Thursday, June 1, 2017

Book 79: Will Bill Donovan

 "Colorful stories about 'Wild Bill' became chitchat fare at Washington parties. To show off what his unit could do, he had agents steal secret documents from the office of an admiral he was having drinks with at one social event, then bring the papers to him to give them to the astounded officer before the party broke up."

Dates read: August 15-20, 2016

Rating: 3/10

One TV show I keep meaning to watch (but haven't gotten to yet) is The Americans. The story of Russian spies living undercover in the US during the days of the Cold War, it's supposed to be amazing. Spy stories have a natural appeal: the constant tension of trying to discover without being discovered is inherently compelling. Gadgets, cloak-and-dagger mechanations, disguises and false identities, double and triple's ready made drama for screens big and small.

Reality, of course, is always less glamorous, and Douglas C. Waller's Wild Bill Donovan tells the story of America's first real spymaster. Bill Donovan headed up the Office of Strategic Services, the precursor body for the Central Intelligence Agency. The book bills itself as a biography, but that's not strictly's as much a story about the OSS as it is about Donovan himself. A Medal of Honor and Purple Heart winner for his military service in World War I, the Republican Donovan was tapped by Democratic President Franklin D. Roosevelt as the Coordinator Of Information in the buildup to World War II to make sure that the various military intelligence services and the FBI were sharing information. Eventually Donovan expanded that role into his own agency, the OSS, that engaged in espionage and spy missions across Europe and Asia during the war years. It was briefly shuttered after the war, but a proposal Donovan had made beforehand to keep it running afterwards as the Cold War loomed eventually resulted in the CIA, which Donovan (much to his displeasure) was not chosen to run.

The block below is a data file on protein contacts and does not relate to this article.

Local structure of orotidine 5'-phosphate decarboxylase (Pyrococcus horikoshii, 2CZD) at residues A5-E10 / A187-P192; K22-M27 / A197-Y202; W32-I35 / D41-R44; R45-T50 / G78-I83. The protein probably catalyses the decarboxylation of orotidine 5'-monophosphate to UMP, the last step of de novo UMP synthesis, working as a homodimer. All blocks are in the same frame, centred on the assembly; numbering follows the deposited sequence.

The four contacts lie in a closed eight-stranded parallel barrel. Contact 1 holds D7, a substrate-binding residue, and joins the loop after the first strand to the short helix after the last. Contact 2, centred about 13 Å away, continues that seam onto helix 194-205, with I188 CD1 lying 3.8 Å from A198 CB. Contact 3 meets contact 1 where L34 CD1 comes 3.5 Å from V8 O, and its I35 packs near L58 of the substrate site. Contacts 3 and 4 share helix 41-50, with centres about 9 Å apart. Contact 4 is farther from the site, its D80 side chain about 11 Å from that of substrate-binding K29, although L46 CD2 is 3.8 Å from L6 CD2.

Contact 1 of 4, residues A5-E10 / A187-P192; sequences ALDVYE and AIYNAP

As you can tell by the low rating, I had significant issues with the book. I'm not all that into spy stories on the page (although I do enjoy them on the screen), and a large portion of the book deals with the spy missions that made up the early days of the OSS. It recounts these missions in what I found to be tedious detail, including agents and their code names and intricate ins-and-outs of how specific missions played out without there ever being much payoff for that kind of information dump. What I was interested in reading was a biography of a person, which only showed up at the beginning and the end. We get through Donovan's first 50 or so years (including a pretty scandalous social life that saw him marry a socialite above his class only to be relentlessly much so he was accused of having an affair with his own daughter in law!) in about 60 pages. There are some intriguing tidbits about his longtime feud with J. Edgar Hoover, but it's never developed. Then there's the endless boring espionage stuff, and finally we get more insight into Donovan's actual life after the OSS is disbanded, which focused mainly on a final diplomatic posting and then decline into dementia. Through it all, I never got a sense of an actual person. He's constantly described as charismatic and dashing, and while there's definitely a sense of a dynamic person created, I don't feel like I know anything about who Bill Donovan was as a human being. If you have any interest in an actual biography of the man, this is a pass. If you're interested in espionage during World War II, though, you will probably enjoy this book more than I did.

Tell me, blog friends...what's your favorite spy show or movie?

One year ago, I was reading: Spinster

No comments:

Post a Comment